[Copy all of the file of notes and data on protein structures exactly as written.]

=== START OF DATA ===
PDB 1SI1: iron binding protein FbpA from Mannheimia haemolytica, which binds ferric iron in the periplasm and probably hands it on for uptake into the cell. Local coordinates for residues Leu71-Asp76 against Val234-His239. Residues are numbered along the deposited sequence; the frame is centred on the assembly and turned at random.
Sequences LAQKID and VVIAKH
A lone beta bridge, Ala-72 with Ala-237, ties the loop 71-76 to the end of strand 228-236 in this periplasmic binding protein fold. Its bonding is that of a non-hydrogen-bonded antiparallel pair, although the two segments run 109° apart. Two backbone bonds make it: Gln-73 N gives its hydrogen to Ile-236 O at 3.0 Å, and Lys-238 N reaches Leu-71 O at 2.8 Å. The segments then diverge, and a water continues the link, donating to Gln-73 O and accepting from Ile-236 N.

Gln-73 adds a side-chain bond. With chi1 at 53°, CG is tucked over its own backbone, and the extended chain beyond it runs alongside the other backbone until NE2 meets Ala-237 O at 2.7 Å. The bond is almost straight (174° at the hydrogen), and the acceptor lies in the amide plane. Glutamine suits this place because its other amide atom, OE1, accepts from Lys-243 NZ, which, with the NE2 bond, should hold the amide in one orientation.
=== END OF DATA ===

PDB 1SI1: iron binding protein FbpA from Mannheimia haemolytica, which binds ferric iron in the periplasm and probably hands it on for uptake into the cell. Local coordinates for residues Leu71-Asp76 against Val234-His239. Residues are numbered along the deposited sequence; the frame is centred on the assembly and turned at random.
Sequences LAQKID and VVIAKH
A lone beta bridge, Ala-72 with Ala-237, ties the loop 71-76 to the end of strand 228-236 in this periplasmic binding protein fold. Its bonding is that of a non-hydrogen-bonded antiparallel pair, although the two segments run 109° apart. Two backbone bonds make it: Gln-73 N gives its hydrogen to Ile-236 O at 3.0 Å, and Lys-238 N reaches Leu-71 O at 2.8 Å. The segments then diverge, and a water continues the link, donating to Gln-73 O and accepting from Ile-236 N.

Gln-73 adds a side-chain bond. With chi1 at 53°, CG is tucked over its own backbone, and the extended chain beyond it runs alongside the other backbone until NE2 meets Ala-237 O at 2.7 Å. The bond is almost straight (174° at the hydrogen), and the acceptor lies in the amide plane. Glutamine suits this place because its other amide atom, OE1, accepts from Lys-243 NZ, which, with the NE2 bond, should hold the amide in one orientation.